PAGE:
An Inventory of the Historical Monuments in Herefordshire, Volume 2, East. Originally published by His Majesty's Stationery Office, London, 1932.

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'Holmer', An Inventory of the Historical Monuments in Herefordshire, Volume 2, East, (London, 1932), pp. 87-89. British History Online https://www.british-history.ac.uk/rchme/heref/vol2/pp87-89 [accessed 19 June 2024].

. "Holmer", in An Inventory of the Historical Monuments in Herefordshire, Volume 2, East, (London, 1932) 87-89. British History Online, accessed June 19, 2024, https://www.british-history.ac.uk/rchme/heref/vol2/pp87-89.

. "Holmer", An Inventory of the Historical Monuments in Herefordshire, Volume 2, East, (London, 1932). 87-89. British History Online. Web. 19 June 2024, https://www.british-history.ac.uk/rchme/heref/vol2/pp87-89.

In this section

41 HOLMER (B.c.)

(O.S. 6 in. (a)XXXIII, N.E., (b)XXXIV, N.W.)

Holmer is a parish 2 m. N. of Hereford. The church is the principal monument.


a(1). Parish Church of St. Bartholomew (Plates 132, 133) stands on the W. side of the Leominster road. The walls are of local sandstone with dressings of the same material; the upper part of the tower is timber-framed; the roofs are tiled. The church, consisting of continuous Chancel and Nave, was built c. 1180–90, the chancel being perhaps slightly earlier than the nave. The detached South Tower was begun in stone in the first half of the 13th century, but was either left unfinished or subsequently partly destroyed; the existing timber-framed upper part was added probably in the second half of the 16th century. The church has been restored in modern times, when the South Porch and West Vestry were added.

The church is interesting as a complete late 12th-century building with unusual concave splays to the windows; the detached tower and hammer-beam roof are noteworthy.

Architectural Description—The Chancel (31 ft. by 23½ ft.) is of late 12th-century date and the original windows have concave splays. In the E. wall are two original lower windows each of a single lancet-light with chamfered internal labels, continued as a string-course round the whole church; below the sills is a second string-course also continued round the church; in the gable is an early 13th-century lancet-window with moulded jambs and external label. In the N. wall are two lancet-windows similar to the lower E. windows; both have been slightly widened; between them is the blocking of a former doorway now destroyed. In the S. wall are two original windows both subsequently altered; the eastern has two late 13th-century trefoiled lights and the western has two 14th-century trefoiled ogee lights; between them is an original doorway with chamfered jambs and round arch and hollow-chamfered imposts and label. There is no chancel-arch.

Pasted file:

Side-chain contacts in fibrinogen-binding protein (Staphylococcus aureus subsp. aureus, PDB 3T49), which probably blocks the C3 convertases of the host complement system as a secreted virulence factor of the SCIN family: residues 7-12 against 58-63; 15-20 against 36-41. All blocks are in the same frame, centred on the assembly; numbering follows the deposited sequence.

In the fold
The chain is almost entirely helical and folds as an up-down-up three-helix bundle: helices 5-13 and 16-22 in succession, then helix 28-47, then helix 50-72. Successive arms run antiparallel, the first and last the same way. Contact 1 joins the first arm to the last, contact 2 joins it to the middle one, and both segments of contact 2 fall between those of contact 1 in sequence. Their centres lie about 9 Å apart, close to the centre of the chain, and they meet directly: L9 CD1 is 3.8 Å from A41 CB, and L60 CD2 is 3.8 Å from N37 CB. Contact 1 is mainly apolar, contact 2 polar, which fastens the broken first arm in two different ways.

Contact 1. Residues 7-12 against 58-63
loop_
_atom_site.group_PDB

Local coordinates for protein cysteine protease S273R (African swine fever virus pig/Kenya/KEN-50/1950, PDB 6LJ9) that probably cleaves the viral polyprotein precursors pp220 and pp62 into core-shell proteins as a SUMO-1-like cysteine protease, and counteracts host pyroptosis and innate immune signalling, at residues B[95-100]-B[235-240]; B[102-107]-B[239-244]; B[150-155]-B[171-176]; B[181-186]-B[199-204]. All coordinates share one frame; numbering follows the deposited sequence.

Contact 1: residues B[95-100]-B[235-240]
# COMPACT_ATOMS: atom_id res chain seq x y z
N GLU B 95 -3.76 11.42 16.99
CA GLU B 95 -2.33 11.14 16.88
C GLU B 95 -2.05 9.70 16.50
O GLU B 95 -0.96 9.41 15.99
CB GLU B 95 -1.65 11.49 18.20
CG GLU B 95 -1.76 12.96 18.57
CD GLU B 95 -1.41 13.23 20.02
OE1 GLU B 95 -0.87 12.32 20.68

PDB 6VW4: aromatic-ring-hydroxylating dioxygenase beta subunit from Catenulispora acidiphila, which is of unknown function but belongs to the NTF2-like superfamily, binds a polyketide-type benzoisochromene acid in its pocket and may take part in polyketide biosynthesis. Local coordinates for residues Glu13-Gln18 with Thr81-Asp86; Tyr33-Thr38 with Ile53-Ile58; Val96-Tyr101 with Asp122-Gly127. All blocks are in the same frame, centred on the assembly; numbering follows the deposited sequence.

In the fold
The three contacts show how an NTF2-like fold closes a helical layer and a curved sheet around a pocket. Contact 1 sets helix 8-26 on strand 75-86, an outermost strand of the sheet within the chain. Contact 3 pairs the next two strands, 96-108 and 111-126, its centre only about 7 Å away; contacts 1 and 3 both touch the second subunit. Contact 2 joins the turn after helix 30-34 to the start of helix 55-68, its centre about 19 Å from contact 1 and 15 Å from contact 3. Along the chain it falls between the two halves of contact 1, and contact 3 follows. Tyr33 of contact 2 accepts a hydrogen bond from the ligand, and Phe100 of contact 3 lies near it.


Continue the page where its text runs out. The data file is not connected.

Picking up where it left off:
Holmer, the Parish Church of St Bartholomew

The Nave (57¼ ft. by 23 ft.) is of the same period as the chancel and has, in the N. wall, three windows, the easternmost perhaps modern and the other two original, but with the lights widened and all modern externally. In the S. wall are two windows, uniform with the western pair in the N. wall; the late 12th-century S. doorway has jambs and two-centred arch of two orders, the outer chamfered and continuous and the inner roll-moulded and interrupted by hollow-chamfered imposts; there is a restored moulded label. In the W. wall is a doorway probably modern; the 15th-century W. window is of three cinque-foiled lights with tracery in a two-centred head.

The South Tower (11½ ft. square) is of three storeys, the two lower of stone and of early 13th-century date and the top storey timber-framed and covered with a pyramidal roof and probably of late 16th-century date. The ground storey has a doorway, in the E. wall, with chamfered jambs, two-centred head and label; the S. and W. walls have each a lancet-window with a chamfered label. The second storey has, in the E., S. and W. walls, a taller lancet-window, that on the S. having a chamfered label. The top storey has fairly close-set timber framing in three heights; in each wall are two square-headed openings.

The Roof of the chancel is of late 15th-century date and of three bays with four hammer-beam trusses; the main timbers are hollow-chamfered, with curved braces below the collars and hammer-beams; the side posts have moulded pendants and small attached figures, probably of women, on the outer face; there is traceried filling above the hammer-beams and collars; at the bases of the wall-posts are carvings including shields, demi-angel, griffin (?) and serpent and a pelican in her piety. The trussed-rafter roof of the nave is of 14th or 15th-century date and of scissor-type, with modern wall-plates; there is an added moulded tie-beam, probably of the 16th century, and a modern tie-beam.